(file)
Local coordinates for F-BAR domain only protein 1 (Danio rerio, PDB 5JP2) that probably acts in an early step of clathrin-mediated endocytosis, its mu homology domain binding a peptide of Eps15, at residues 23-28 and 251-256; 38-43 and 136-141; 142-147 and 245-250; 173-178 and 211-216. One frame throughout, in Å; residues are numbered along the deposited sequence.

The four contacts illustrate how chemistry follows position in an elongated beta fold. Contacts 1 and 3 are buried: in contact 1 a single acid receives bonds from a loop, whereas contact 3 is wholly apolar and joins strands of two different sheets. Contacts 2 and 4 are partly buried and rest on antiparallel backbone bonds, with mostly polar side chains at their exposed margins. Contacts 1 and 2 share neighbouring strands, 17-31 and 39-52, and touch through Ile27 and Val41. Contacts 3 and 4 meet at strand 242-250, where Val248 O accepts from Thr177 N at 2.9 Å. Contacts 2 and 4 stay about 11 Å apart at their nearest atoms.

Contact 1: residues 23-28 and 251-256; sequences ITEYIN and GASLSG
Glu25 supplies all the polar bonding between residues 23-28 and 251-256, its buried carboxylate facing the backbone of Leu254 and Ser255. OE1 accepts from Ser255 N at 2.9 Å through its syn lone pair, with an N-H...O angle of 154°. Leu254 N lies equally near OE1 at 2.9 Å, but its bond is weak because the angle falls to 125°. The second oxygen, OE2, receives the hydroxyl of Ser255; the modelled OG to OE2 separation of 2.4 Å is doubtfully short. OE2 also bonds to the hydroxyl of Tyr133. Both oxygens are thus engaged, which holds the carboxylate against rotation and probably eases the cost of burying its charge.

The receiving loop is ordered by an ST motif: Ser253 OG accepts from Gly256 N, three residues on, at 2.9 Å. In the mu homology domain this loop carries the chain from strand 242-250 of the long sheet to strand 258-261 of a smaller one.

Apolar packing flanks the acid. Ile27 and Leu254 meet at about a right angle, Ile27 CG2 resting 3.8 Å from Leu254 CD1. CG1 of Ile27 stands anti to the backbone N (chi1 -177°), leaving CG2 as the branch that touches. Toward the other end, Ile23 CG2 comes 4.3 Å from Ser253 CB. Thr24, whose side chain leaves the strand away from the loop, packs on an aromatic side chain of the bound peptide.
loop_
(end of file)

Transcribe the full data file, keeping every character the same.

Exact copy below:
Local coordinates for F-BAR domain only protein 1 (Danio rerio, PDB 5JP2) that probably acts in an early step of clathrin-mediated endocytosis, its mu homology domain binding a peptide of Eps15, at residues 23-28 and 251-256; 38-43 and 136-141; 142-147 and 245-250; 173-178 and 211-216. One frame throughout, in Å; residues are numbered along the deposited sequence.

The four contacts illustrate how chemistry follows position in an elongated beta fold. Contacts 1 and 3 are buried: in contact 1 a single acid receives bonds from a loop, whereas contact 3 is wholly apolar and joins strands of two different sheets. Contacts 2 and 4 are partly buried and rest on antiparallel backbone bonds, with mostly polar side chains at their exposed margins. Contacts 1 and 2 share neighbouring strands, 17-31 and 39-52, and touch through Ile27 and Val41. Contacts 3 and 4 meet at strand 242-250, where Val248 O accepts from Thr177 N at 2.9 Å. Contacts 2 and 4 stay about 11 Å apart at their nearest atoms.

Contact 1: residues 23-28 and 251-256; sequences ITEYIN and GASLSG
Glu25 supplies all the polar bonding between residues 23-28 and 251-256, its buried carboxylate facing the backbone of Leu254 and Ser255. OE1 accepts from Ser255 N at 2.9 Å through its syn lone pair, with an N-H...O angle of 154°. Leu254 N lies equally near OE1 at 2.9 Å, but its bond is weak because the angle falls to 125°. The second oxygen, OE2, receives the hydroxyl of Ser255; the modelled OG to OE2 separation of 2.4 Å is doubtfully short. OE2 also bonds to the hydroxyl of Tyr133. Both oxygens are thus engaged, which holds the carboxylate against rotation and probably eases the cost of burying its charge.

The receiving loop is ordered by an ST motif: Ser253 OG accepts from Gly256 N, three residues on, at 2.9 Å. In the mu homology domain this loop carries the chain from strand 242-250 of the long sheet to strand 258-261 of a smaller one.

Apolar packing flanks the acid. Ile27 and Leu254 meet at about a right angle, Ile27 CG2 resting 3.8 Å from Leu254 CD1. CG1 of Ile27 stands anti to the backbone N (chi1 -177°), leaving CG2 as the branch that touches. Toward the other end, Ile23 CG2 comes 4.3 Å from Ser253 CB. Thr24, whose side chain leaves the strand away from the loop, packs on an aromatic side chain of the bound peptide.
loop_